“A person who never made a mistake never tried anything new”
- Albert Einstein
We are taught to be afraid of mistakes. Mistakes clash with our self preservation instincts. They are at odds with what our parents (generally) ingrained in us as children. Most children are naturally draw to exploration, to taking risks and to learning new things; all of which involve the possibility of making a mistake. However, children prioritise curiosity over safety as a general rule. That is why their parents are there to guide and teach them how to stay safe. And for the most part life involves a delicate balancing act between curiosity and safety; the desire to explore, learn and experience new things versus the desire to protect oneself and others.
However, at times the voice of the parent takes over and life becomes an exercise in safety, reflected in fear of change and eventually stagnation. At its core this behaviour can reflect a fear of ‘making a mistake’. What if we get it wrong? What if we make the incorrect choice? What if we fail? While it is most certainly important to consider the possible consequences of our actions and the potential outcomes, it is difficult if not impossible to be certain that any choice will not lead to failure. The need for certainty and the fear of change can stop us in our tracks. However, such thinking can lead to the only mistake worth worrying about; the mistake of never making a mistake!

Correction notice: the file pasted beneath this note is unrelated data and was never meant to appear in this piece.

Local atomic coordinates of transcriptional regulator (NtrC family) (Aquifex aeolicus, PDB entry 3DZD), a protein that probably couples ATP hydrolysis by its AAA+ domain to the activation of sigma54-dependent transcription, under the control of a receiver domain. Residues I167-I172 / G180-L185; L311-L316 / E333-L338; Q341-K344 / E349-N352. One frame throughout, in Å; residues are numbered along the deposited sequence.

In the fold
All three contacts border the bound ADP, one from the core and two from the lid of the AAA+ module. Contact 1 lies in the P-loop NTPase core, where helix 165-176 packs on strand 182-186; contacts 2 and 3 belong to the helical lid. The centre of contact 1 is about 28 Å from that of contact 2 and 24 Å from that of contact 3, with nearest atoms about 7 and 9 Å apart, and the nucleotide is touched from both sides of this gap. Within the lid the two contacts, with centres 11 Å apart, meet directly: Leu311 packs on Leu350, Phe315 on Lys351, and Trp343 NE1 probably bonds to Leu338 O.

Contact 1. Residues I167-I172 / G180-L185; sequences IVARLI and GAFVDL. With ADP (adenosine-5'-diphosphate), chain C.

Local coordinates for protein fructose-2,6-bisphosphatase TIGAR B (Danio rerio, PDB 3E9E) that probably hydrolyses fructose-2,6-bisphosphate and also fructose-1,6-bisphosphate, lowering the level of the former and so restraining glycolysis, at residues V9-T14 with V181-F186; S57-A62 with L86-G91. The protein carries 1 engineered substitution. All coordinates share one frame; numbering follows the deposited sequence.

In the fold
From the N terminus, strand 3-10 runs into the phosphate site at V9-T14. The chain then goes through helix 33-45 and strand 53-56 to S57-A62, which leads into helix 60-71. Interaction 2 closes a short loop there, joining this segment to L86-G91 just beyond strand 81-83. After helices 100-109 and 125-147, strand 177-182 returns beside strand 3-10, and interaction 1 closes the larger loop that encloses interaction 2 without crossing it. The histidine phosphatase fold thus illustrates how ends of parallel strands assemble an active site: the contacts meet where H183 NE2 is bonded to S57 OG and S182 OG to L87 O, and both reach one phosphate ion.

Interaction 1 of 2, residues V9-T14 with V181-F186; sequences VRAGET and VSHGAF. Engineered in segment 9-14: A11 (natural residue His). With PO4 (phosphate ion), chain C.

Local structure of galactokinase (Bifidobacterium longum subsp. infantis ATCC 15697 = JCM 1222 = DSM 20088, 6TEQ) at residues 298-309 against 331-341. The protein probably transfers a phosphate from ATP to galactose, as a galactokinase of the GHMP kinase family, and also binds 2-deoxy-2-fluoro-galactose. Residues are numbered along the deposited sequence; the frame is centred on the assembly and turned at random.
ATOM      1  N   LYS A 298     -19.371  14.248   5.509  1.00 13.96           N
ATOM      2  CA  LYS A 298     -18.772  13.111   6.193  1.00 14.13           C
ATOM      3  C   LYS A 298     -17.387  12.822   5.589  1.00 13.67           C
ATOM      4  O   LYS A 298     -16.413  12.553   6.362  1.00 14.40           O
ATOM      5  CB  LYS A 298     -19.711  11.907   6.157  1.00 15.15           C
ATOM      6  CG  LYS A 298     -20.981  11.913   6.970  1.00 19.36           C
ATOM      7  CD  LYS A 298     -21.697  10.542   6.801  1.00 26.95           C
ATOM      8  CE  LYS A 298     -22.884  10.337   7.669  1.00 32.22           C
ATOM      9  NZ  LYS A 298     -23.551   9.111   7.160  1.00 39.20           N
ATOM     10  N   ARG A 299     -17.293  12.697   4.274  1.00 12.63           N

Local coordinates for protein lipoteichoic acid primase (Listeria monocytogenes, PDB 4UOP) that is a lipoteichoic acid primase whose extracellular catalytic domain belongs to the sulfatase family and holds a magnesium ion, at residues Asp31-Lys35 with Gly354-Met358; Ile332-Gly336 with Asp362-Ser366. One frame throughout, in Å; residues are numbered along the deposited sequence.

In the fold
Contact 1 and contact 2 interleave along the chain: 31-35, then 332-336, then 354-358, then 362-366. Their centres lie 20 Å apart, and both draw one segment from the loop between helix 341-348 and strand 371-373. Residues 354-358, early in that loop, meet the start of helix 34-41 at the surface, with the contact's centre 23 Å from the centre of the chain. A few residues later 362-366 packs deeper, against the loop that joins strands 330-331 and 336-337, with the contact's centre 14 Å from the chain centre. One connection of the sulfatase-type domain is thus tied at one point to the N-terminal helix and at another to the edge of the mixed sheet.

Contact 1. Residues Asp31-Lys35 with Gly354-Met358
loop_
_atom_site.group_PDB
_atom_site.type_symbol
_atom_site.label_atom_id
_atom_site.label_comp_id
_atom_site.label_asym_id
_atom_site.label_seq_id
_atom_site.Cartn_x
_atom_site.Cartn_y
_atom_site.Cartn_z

Mistakes are vital to our growth and development. As a species, we learn through experience; we cannot learn to drive a car simply by knowing the theory, we must try it out for ourselves. We must fail to change the gears correctly many times before we get it right, we must take the wrong turn once or twice before figuring out the route, the car will cut out a few times before we find the delicate balance of pedals, gears and speed. Einstein assigned his genius to his ability to make mistakes over and over again and learn from each one until he solved a problem.
The fear of making mistakes leads to indecision and stagnation, a life of repetition and sameness which in some ways can be described as no life at all. While some choices and decisions can lead to negative outcomes that we didn’t want or expect, rather than seeing this as a failure and feeling regret, it might be more useful to learn what you can from the experience and use it to inform the next action i.e. rather than letting it trap you in indecision through fear and regret, see it as a step in the right direction. Most successful people have this healthy attitude towards mistakes and use their mistakes as fuel for their next action rather than allowing mistakes to stop them in their tracks.
The author Neil Gaiman put it wonderfully when he said “I hope that in this year to come, you make mistakes. Because if you are making mistakes, then you are making new things, trying new things, learning, living, pushing yourself, changing yourself, changing your world. You're doing things you've never done before, and more importantly, you're doing something.”
If you are going to fear anything, fear only making no mistakes. Life is for living and mistakes will be made. Learn from them, grown, change, develop, and embrace the next mistake!